Unique TCM cell signature in HIV infection. Differential expression was defined as Log2 of fold change (Log FC) ≥ |0.5|, and Log (odds) > 0. a Pairwise comparisons of samples of CD4 T cells subpopulations from HIV+ and HIV¯ groups indicated by arrows a and d. Number of genes differentially expressed in each comparison are shown. Blue circles, controls’ samples; red squares, HIV+ patients’ samples. b Venn diagram of sets of differentially expressed genes. Each pairwise comparison is depicted by a colored oval. The number of differentially expressed genes found in more than one comparison appear in the intersections. c Heat map displaying a two-way unsupervised hierarchical clustering of 210 differentially expressed gens distinguishing HIV+ patients’ TCM cells (red bar) and controls’ TCM cells (blue bar), grouped in dendrograms. Each column represents an independent sample (biological replica) of each subpopulation, numbered 1 to 3. Each row corresponds to a differentially expressed gene

We then asked if patients’ TCM cells had a longer replicative history, which would entail a shortening of telomeres. We did not find any difference in relative telomere length between TCM cells from patients and controls (p = 0.737, Fig. 1d), agreeing with KLRG1 expression [53, 54], and suggesting that they are not in a more senescent state.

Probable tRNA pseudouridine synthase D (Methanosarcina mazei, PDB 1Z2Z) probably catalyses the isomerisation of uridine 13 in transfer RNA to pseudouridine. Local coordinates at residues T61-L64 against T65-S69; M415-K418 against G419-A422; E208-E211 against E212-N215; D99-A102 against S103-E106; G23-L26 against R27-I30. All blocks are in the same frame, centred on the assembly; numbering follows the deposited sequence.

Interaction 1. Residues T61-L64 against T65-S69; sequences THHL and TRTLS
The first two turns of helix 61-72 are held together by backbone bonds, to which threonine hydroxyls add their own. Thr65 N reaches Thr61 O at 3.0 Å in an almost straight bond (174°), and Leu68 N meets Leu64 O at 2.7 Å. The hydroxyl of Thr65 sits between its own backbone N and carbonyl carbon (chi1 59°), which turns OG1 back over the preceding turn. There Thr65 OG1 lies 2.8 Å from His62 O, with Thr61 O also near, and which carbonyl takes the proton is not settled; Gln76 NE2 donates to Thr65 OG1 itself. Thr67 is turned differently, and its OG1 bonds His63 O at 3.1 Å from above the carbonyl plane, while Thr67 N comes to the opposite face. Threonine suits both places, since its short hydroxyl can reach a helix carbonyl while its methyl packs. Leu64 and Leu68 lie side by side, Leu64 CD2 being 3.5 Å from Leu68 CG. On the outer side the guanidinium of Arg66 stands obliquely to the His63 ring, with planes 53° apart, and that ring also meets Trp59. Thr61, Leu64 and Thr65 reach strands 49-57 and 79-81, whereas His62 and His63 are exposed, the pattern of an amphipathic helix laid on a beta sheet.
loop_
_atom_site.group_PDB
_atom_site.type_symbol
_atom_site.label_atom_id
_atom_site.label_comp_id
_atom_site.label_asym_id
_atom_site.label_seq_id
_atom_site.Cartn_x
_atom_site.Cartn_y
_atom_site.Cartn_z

TCM gene expression signature in HIV infection

Having ruled out a greater differentiation of patients’ TCM cells, we investigated if the gene expression signature of these cells revealed a functional state that could explain loss of homeostatic capacity. Using the criteria defined in methods (Log2FC ≥ |0.5| and Log (odds) > 0), we looked for genes that were differentially expressed by TCM cells from HIV+ patient and TCM from controls. We found a total of 210 differentially expressed genes. We refer to this 210- gene list as the gene expression signature of TCM cells in HIV infection (See Fig. 2a arrow d, b red oval and Additional file 2). This gene expression signature was obtained from the transcriptome independently of the list of 1858 differentiation-related genes. Among these 210 differentially expressed genes, 137 were absent in all other pairwise comparison (Fig. 2a, b). Hierarchical clustering analysis showed clear and consistent differences in the relative expression of these 210 genes between patients and controls (Fig. 2c). Of note, biological replicates were very homogeneous.